The Best Ride In The Santa Monica's!

On August 14, 2005, I wanted to spend about 6 or 7 hours riding to gauge how my Everest Challenge training was coming along. Tired, as I'd had a long day prior, I had a lazy morning  trying to psych up by reading the live report from the Clasica de San Sebastian . Still without a true plan, I loaded my bike and headed towards the Santa Monica's. 

I'd always wanted to try Peter Pop's El Muertito ride. With 5 trips up Saddle Peak and more than 10,000 of climbing, it would suffice to test my fitness, that's for sure. But somehow this ride lacked elegance. After all, this is not Nam, there are rules. This is bike riding and point to point is always preferable over out and back.  Sitting in traffic on PCH, I began to concoct an alternative plan. No stranger to long rides in the Santa Monica's, I decided a quick check list might sort it out:

likes:  climbing, descending, sun, warmth, good pavement, mountains, panoramas,  quiet, Topanga, hippies, snakes, dogs, spiders, peacenicks, beer.

dislikes:  PCH, traffic, noise, stop lights, car horns, car doors, bad pavement, crowds, "coastal low clouds", Malibu types ("Jackie Treehorn draws a lot of water in this community. You don't draw shit."), Hummers, "truck guys", making u-turns.

Heading up to Saddle Peak I thought of a loop ride that would tick Pop's and add some new scenery, as well as a satisfying downhill finish a couple of minutes from cold beer. Like Johan Bruyneel once said, "The Plan was very simple. Making it happen was not so simple." Nice idea. Now I had to ride the sucker.   

Part I: The warm-up. I parked at the top of Fernwood at the junction of Saddle Peak and Tuna. Warming up riding the easy grade to the summit, my legs felt really good, which made no sense given the day before (wait, that's today!) and that I was running at 1:30AM.
Part II: The test. At Saddle Peak, I descended Stunt, left of Mulholland, left at Cold Cyn, left on Piuma. Piuma's pretty easy but the longest climb of the day. It would be a good gauge. At the top, feeling good, I descended Rambla Pacifico, taking the detour to Hume, down to Las Flores. I turned left at LF. It would be harder to go down and U-turn b/c you miss the first half of the hard bit of LF, but I wanted to keep U-turns to a minimum as style is everything. LF is very steep here for about a mile before easing off. No problems, which was a very good sign. Right at Rambla Pacifico, right at Schueren, back to Saddle Peak. The weather was perfect, roads virtually empty. It's, like, Nirvanna.
Part III: The detour. Down Stunt again, this time turning right at Mulholland and abandoning the El Muertito, then left at Dry Cyn/Cold creek. Climb "7-Minute Hill", which is easy but takes longer than 7 minutes (I think that's the record). At the top, I filled my water bottles behind the guard shack across Mulholland and headed downhill to Old Topanga. Turning right on another section of Dry Cyn/Cold Creek, then right on Old Topanga, and I was on to climb #5. This climb feels like a real climb, is pretty steep, but always seems to go easy. As a reward you get to blast down Old Topanga Road, which is always super fun unless you're being chased by "truck guys" ("outta my way you muthafuka! woo-hoo"--high-fiven his buddy and takn' another hit off the gas can). Thankfully, though, Topanga filled with more peaceable types. Right on Topanga and you spend about a minute in the only traffic you'll encounter. And it's hippy traffic, so it's not too bad. Right on Fernwood. The bottom of this climb is quite steep, the road narrow, tree lined, and the traffic gives one a very real sensation that you're riding in Marin county. The peace signs add to this. Soon enough I was back at the car and refueling.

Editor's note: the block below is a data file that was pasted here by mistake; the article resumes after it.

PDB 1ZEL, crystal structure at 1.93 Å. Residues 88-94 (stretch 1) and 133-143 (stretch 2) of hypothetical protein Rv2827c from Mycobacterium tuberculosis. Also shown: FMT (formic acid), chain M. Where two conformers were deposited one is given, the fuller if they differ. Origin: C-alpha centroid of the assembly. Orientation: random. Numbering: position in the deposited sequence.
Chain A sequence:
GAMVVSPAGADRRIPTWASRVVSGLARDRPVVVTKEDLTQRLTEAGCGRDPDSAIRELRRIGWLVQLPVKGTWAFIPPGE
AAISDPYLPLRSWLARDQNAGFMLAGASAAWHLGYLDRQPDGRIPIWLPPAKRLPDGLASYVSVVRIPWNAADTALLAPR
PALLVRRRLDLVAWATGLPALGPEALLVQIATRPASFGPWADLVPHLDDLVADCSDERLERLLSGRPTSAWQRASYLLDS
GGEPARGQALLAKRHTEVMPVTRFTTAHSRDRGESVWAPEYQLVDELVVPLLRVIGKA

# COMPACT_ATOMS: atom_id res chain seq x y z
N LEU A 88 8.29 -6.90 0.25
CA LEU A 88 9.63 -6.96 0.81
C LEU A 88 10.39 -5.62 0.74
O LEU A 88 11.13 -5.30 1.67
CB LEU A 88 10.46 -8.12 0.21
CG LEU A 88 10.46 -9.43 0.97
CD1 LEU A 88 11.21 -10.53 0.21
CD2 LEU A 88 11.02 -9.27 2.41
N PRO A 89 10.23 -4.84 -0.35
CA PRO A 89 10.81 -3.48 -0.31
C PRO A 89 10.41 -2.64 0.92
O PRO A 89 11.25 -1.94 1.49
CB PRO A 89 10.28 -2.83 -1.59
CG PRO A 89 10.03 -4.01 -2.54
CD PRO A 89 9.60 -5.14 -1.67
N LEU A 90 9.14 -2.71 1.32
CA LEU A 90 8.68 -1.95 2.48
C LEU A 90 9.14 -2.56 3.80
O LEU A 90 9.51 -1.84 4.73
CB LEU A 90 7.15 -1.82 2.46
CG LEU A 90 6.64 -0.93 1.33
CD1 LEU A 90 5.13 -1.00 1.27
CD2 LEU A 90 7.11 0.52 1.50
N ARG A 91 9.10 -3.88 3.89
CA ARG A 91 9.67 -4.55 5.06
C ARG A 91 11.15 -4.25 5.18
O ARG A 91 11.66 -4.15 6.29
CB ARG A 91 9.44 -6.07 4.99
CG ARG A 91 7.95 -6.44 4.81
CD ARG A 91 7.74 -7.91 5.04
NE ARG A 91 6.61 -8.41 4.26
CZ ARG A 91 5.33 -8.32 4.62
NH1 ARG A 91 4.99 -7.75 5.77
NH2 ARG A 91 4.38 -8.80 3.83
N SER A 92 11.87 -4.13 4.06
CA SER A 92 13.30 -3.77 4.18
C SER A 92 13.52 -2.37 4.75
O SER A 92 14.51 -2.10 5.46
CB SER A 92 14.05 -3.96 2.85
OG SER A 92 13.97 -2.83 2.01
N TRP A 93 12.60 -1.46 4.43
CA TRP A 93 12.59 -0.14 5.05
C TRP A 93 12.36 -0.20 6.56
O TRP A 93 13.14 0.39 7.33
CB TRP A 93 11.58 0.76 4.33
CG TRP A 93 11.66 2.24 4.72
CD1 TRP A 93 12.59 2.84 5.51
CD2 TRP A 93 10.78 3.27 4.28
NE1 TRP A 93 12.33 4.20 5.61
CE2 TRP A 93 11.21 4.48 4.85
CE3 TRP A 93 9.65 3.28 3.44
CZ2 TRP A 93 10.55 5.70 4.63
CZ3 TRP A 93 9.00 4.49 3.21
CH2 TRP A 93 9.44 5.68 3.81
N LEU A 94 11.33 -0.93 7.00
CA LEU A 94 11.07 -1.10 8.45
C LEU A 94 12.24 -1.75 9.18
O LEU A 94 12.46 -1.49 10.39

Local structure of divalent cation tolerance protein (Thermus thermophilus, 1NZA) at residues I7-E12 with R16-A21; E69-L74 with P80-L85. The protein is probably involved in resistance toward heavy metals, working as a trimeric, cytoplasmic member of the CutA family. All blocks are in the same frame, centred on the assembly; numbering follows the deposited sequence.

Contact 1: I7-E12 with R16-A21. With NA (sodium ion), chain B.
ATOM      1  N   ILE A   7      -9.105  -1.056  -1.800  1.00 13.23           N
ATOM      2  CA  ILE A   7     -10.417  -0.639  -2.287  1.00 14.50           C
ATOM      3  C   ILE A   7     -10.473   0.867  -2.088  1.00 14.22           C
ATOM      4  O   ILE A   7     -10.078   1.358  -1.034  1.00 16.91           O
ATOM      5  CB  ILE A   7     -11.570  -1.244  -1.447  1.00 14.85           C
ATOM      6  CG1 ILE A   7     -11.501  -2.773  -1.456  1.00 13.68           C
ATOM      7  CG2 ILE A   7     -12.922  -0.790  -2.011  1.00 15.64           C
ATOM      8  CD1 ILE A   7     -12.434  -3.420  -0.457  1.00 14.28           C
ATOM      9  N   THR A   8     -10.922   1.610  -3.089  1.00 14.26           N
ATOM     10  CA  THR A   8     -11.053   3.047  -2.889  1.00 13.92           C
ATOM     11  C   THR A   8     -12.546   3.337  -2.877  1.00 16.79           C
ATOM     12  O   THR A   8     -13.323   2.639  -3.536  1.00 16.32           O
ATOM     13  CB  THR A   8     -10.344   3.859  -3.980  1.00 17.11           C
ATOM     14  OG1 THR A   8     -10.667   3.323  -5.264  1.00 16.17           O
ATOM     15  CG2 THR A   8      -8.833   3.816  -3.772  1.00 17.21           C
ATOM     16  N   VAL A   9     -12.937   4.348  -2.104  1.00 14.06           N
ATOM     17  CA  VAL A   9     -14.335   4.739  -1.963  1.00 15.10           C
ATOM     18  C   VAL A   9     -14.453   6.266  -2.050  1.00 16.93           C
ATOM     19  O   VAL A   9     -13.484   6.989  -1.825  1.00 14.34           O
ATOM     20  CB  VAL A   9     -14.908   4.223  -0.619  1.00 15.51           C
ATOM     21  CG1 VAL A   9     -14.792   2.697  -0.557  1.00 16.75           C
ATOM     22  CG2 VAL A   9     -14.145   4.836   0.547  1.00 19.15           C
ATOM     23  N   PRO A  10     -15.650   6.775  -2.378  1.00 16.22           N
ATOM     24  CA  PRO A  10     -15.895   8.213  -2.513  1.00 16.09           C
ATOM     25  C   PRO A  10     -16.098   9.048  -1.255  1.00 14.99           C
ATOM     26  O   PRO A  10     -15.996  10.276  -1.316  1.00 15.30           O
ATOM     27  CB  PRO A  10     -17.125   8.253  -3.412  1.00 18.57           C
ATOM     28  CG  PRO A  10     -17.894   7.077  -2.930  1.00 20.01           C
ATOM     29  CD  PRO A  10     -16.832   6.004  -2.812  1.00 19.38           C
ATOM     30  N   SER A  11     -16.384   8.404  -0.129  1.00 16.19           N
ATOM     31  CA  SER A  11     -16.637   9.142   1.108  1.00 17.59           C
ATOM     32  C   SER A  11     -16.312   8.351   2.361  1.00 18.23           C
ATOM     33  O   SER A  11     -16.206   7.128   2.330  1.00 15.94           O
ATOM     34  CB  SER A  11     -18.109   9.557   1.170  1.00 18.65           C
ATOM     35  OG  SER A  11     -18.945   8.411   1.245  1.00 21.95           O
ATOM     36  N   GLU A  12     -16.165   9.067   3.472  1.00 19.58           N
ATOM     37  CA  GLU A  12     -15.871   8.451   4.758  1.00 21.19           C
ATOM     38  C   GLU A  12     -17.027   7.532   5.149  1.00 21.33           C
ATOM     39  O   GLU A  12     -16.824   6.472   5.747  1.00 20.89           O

Part IV: Big Tuna. By far the most difficult climb, Tuna can even be scary to descend. This was my one U-turn, but given Tuna is illegal to climb (a one-way street), I'm happy to get on it anyway I can. I descended to the end of the good pavement--just before PCH--as to not 1) be spotted starting to ride up, 2) avoiding any contact with PCH, 3) avoid riding on bad pavement. Had to keep the ride perfect. Anyway, Tuna really starts at the hairpin. The first mile is rugged! I started to cramp here, forcing me to employ proper form and breathing technique as opposed to riding minless. This climb is so hard that I thought about not finishing the ride for a minute. Again at the car, I re-filled my bottles, stretched out a bit, and headed off back up Saddle Peak.
Part V: The best place in LA, twice. My second trip up the 'warm-up' was not nearly as effortless. At SP, I descended Schueren, turned right on Rambla Pacifico, and climbed the back side of Piuma. While short, this climb is not easy, especially at this point in the day. Then I got to descend Piuma, which is another stunner. Right on Cold Cyn and I'm climbing again. Whilst not hard, Cold Cyn has a short wall at the end that was a bit of a leg breaker. Right on Mulholland, finish cresting the hill, and back down to Stunt. Stunt is pretty easy--a slightly shorter version of Piuma. Not too steep but, like Piuma, the last 3k are the hardest. I sprinted at the top and was still feeling okay. Strange, I thought, but maybe spending the previous day at 8,000' had increased my hematocrit levels.... umm, right... Anyway, Saddle Peak is my favorite spot "in LA," mainly because it doesn't feel like LA one bit. All rides should end here.
Part VI: The reward. Actually, all rides should end on a downhill after a perfect summit.  I cruised back to my car passing a snake, tarantula (what can I say, I like critters), some friendly dogs, and a couple of cute chicks out hiking--it was like I was being offered a reward for my penance. As it should be, at least in my idealistic world. I cleaned up and drove down to Abuelitas for a brew and some carnitas. As Papa might have said, "I rode my bike. And it was good."